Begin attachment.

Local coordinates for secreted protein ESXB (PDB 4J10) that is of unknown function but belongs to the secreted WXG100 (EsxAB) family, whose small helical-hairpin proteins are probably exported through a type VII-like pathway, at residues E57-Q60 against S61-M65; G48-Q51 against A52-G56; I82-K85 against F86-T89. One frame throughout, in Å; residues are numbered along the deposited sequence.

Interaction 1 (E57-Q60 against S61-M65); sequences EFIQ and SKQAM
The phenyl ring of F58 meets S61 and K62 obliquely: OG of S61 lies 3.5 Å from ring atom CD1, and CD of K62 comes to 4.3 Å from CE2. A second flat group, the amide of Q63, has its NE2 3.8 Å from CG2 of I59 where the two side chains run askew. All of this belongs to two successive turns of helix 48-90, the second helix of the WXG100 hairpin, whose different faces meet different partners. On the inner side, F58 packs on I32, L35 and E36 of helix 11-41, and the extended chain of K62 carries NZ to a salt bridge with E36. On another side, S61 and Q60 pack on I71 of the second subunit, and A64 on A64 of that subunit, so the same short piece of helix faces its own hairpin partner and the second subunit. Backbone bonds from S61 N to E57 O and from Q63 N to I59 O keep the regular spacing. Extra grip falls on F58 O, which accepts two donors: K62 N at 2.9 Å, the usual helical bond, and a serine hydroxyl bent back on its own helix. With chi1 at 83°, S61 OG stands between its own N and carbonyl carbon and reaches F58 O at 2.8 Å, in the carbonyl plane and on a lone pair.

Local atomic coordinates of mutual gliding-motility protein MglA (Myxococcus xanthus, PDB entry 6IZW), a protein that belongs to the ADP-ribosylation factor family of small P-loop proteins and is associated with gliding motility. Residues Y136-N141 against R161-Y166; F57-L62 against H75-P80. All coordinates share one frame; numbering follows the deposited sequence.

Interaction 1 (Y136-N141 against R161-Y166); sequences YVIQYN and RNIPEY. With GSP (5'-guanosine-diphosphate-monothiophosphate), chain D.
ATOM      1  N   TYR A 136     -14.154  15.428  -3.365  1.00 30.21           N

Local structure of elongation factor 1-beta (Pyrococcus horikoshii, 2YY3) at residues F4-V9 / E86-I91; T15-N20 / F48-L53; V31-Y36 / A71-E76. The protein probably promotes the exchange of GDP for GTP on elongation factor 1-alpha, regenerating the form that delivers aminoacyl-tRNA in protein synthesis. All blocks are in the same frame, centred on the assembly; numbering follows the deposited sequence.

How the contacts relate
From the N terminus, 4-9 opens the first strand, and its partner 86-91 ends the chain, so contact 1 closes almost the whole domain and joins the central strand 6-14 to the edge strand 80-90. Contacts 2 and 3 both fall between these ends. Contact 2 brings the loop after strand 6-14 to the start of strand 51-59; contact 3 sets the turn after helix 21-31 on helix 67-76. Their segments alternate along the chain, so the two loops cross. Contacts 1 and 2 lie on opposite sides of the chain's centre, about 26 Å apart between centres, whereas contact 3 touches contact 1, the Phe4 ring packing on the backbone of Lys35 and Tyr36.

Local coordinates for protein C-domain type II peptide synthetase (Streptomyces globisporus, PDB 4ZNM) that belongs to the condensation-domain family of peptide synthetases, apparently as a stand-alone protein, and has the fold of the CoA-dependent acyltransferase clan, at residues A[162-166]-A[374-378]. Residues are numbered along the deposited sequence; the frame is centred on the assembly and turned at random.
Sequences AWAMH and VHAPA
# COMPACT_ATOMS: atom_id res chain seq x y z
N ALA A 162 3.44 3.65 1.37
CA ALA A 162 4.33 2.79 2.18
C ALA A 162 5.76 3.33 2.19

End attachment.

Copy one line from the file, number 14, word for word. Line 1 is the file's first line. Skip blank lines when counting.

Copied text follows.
CA ALA A 162 4.33 2.79 2.18